How do our hormones work?
Let’s talk hormones.
Our hormones are responsible for the coordination of ALL of our body’s systems. They control things like our emotions, our reproductive systems, when we wake up and go to sleep, how we grow and develop, how we metabolize food, and so much more!
How exactly does our endocrine system work? Our endocrine glands produce hormones that can travel throughout the body to specific target areas, and provide instructions on what to do. Think of hormones like a maestro at a concert… they direct the various tissues in our body to perform certain tasks! For example, an area in our brain produces adrenocorticotropic hormone (ACTH), which plays a big role in how we respond to stress.
ACTH travels from the brain, through our bloodstream, to our adrenal glands. Here, it instructs our adrenals to produce and release cortisol, our body’s main stress hormone. Under normal circumstances, our hormones actively communicate to make sure that only necessary amounts of hormones are being released in a controlled way. Check out the diagram below to see how parts of our stress hormone pathway communicate.
Our body systems and our hormones are all interconnected...the endocrine system is very complex! Our hormones function in “pathways”: for example, our body’s main stress pathway is called the Hypothalamic-Pituitary-Adrenal Axis pathway. This word identifies the key structures in our body that release hormones involved in our body’s stress response.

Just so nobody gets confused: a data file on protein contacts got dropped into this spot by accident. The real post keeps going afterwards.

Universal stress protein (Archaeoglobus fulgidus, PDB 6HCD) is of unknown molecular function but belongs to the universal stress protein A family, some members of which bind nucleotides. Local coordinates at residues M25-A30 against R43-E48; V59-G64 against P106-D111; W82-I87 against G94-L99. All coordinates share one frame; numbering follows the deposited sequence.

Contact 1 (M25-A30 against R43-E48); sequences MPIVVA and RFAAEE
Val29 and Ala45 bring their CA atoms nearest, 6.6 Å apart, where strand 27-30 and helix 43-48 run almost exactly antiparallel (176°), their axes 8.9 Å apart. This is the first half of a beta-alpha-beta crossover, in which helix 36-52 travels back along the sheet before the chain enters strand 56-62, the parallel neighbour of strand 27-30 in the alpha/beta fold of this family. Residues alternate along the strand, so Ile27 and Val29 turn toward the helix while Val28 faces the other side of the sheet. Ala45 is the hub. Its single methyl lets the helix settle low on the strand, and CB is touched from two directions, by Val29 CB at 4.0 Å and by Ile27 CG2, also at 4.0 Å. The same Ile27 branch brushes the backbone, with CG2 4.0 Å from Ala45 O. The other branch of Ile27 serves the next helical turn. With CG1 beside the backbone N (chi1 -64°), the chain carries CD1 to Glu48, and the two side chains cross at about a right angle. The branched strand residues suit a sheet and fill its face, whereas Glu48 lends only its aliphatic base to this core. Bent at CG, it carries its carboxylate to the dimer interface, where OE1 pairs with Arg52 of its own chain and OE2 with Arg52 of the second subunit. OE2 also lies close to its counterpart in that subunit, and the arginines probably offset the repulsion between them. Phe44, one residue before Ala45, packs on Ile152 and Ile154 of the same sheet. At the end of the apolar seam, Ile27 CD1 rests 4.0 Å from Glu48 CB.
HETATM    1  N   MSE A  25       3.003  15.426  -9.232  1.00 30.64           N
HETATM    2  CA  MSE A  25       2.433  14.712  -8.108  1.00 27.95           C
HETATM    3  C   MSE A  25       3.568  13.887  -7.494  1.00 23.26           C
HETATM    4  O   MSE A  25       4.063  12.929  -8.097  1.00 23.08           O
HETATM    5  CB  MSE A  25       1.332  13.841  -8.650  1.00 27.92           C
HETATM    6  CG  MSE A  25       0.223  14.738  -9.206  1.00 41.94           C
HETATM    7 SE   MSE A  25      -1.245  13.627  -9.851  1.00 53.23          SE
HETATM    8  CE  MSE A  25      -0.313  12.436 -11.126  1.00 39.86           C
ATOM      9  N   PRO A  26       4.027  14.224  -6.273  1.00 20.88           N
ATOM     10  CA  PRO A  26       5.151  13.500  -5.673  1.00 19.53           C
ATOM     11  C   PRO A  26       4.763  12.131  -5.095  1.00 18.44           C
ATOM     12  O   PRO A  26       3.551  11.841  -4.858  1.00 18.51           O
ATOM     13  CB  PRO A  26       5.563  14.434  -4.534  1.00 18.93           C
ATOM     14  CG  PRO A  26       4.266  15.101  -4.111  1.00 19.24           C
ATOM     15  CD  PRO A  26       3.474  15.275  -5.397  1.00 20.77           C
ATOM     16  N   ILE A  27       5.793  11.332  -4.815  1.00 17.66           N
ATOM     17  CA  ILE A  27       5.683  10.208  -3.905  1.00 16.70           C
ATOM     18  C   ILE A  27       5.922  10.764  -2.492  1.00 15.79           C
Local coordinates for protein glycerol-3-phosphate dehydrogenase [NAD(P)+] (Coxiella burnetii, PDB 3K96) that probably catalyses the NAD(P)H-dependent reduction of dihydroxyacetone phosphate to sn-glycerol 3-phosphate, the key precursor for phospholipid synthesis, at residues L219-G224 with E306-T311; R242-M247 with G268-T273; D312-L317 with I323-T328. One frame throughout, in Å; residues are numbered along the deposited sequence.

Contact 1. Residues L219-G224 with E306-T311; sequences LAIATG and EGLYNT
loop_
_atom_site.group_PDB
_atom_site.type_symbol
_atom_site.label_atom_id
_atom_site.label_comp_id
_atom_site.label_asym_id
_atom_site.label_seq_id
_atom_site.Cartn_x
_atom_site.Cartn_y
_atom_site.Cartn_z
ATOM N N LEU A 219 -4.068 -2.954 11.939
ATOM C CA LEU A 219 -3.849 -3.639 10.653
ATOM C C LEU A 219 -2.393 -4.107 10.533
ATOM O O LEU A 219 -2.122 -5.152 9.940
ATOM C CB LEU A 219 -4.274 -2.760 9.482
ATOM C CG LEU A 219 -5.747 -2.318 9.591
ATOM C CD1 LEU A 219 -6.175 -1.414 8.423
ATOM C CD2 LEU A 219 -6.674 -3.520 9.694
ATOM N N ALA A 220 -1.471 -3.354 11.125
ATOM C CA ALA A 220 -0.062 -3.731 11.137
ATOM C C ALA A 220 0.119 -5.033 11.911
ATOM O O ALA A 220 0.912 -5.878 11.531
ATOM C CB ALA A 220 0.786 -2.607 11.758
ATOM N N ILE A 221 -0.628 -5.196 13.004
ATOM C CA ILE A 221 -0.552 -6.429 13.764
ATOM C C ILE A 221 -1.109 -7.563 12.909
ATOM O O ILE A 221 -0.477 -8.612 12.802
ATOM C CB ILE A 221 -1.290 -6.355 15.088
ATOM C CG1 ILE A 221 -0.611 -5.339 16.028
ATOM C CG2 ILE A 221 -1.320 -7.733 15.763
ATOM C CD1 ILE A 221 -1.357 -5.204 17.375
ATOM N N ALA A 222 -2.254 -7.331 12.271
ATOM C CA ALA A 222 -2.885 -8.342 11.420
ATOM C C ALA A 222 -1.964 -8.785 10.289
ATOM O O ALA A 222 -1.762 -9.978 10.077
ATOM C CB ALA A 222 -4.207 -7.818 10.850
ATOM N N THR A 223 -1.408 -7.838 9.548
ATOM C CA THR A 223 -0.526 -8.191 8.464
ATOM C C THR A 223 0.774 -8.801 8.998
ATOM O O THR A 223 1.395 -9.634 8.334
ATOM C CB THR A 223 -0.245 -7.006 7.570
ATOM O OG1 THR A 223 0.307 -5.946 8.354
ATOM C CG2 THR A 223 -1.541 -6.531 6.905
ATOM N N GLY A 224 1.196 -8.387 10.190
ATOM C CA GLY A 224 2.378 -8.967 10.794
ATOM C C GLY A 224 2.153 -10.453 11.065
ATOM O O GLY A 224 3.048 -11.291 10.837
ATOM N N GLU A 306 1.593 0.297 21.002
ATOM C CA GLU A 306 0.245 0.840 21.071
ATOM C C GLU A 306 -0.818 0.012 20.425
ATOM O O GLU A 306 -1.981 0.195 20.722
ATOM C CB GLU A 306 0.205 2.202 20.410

It’s much easier to think of hormone pathways as a relay race: the baton must be “passed” throughout the pathway for hormones to travel to the next organ or structure. Learn about our stress pathway below.
Our hypothalamus (an area in our brain) is the first stop in this pathway. It produces a hormone called Corticotropin Releasing Hormone (CRH), which then travels to our pituitary gland, the next stop in this pathway.
The pituitary gland produces many hormones, including one that plays a role in the stress pathway, called Adrenocorticotropic hormone (ACTH). Once CRH reaches the pituitary gland, ACTH is released into the bloodstream. The ACTH then “carries the baton” and travels through our circulatory system until it reaches our adrenal glands, where it passes the baton off for the last leg of the race.
The adrenal glands are the last stop in this pathway. Once ACTH reaches this stop, the adrenals produce and release cortisol into our bloodstream, and our body undergoes the changes required to keep us in a heightened state of stress.
The very important final piece of this pathway is that it must turn off once the stressor is no longer there. Otherwise, our body will stay in a chronic state of stress, which is taxing on our adrenals, and causes many other health issues, like high blood pressure and accumulation of visceral fat.
We’ll talk more in future posts about what happens when our hormones are thrown out of whack. I hope you learned something new from this post today and that it’s made you think a bit more about the importance of your hormones.
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